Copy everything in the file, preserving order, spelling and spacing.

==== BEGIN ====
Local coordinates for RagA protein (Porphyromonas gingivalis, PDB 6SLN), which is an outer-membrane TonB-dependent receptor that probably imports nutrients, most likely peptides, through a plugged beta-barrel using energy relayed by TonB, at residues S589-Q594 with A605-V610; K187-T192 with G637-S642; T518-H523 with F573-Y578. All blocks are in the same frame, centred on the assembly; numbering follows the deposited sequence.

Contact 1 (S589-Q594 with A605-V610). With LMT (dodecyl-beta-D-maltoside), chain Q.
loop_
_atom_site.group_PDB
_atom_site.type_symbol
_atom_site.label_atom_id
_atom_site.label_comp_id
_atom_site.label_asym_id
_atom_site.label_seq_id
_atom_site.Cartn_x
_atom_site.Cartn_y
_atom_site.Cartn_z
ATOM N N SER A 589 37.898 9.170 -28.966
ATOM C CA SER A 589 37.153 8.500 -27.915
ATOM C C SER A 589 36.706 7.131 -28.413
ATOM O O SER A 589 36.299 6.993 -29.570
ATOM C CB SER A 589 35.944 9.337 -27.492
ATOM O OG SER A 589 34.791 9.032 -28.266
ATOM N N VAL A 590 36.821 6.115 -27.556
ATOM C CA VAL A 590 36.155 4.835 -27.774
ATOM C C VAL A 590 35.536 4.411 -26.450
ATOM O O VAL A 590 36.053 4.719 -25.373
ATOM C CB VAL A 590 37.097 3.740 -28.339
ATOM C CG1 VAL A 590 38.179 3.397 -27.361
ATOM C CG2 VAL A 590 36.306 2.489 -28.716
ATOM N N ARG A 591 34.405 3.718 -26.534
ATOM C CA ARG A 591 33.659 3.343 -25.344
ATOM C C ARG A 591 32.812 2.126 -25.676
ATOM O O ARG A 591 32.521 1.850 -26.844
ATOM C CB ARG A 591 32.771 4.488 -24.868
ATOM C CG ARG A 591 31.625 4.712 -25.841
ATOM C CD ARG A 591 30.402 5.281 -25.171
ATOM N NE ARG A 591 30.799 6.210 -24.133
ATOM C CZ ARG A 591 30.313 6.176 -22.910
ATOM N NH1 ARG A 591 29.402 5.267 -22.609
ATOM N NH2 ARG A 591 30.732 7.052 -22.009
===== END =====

Local coordinates for RagA protein (Porphyromonas gingivalis, PDB 6SLN), which is an outer-membrane TonB-dependent receptor that probably imports nutrients, most likely peptides, through a plugged beta-barrel using energy relayed by TonB, at residues S589-Q594 with A605-V610; K187-T192 with G637-S642; T518-H523 with F573-Y578. All blocks are in the same frame, centred on the assembly; numbering follows the deposited sequence.

Contact 1 (S589-Q594 with A605-V610). With LMT (dodecyl-beta-D-maltoside), chain Q.
loop_
_atom_site.group_PDB
_atom_site.type_symbol
_atom_site.label_atom_id
_atom_site.label_comp_id
_atom_site.label_asym_id
_atom_site.label_seq_id
_atom_site.Cartn_x
_atom_site.Cartn_y
_atom_site.Cartn_z
ATOM N N SER A 589 37.898 9.170 -28.966
ATOM C CA SER A 589 37.153 8.500 -27.915
ATOM C C SER A 589 36.706 7.131 -28.413
ATOM O O SER A 589 36.299 6.993 -29.570
ATOM C CB SER A 589 35.944 9.337 -27.492
ATOM O OG SER A 589 34.791 9.032 -28.266
ATOM N N VAL A 590 36.821 6.115 -27.556
ATOM C CA VAL A 590 36.155 4.835 -27.774
ATOM C C VAL A 590 35.536 4.411 -26.450
ATOM O O VAL A 590 36.053 4.719 -25.373
ATOM C CB VAL A 590 37.097 3.740 -28.339
ATOM C CG1 VAL A 590 38.179 3.397 -27.361
ATOM C CG2 VAL A 590 36.306 2.489 -28.716
ATOM N N ARG A 591 34.405 3.718 -26.534
ATOM C CA ARG A 591 33.659 3.343 -25.344
ATOM C C ARG A 591 32.812 2.126 -25.676
ATOM O O ARG A 591 32.521 1.850 -26.844
ATOM C CB ARG A 591 32.771 4.488 -24.868
ATOM C CG ARG A 591 31.625 4.712 -25.841
ATOM C CD ARG A 591 30.402 5.281 -25.171
ATOM N NE ARG A 591 30.799 6.210 -24.133
ATOM C CZ ARG A 591 30.313 6.176 -22.910
ATOM N NH1 ARG A 591 29.402 5.267 -22.609
ATOM N NH2 ARG A 591 30.732 7.052 -22.009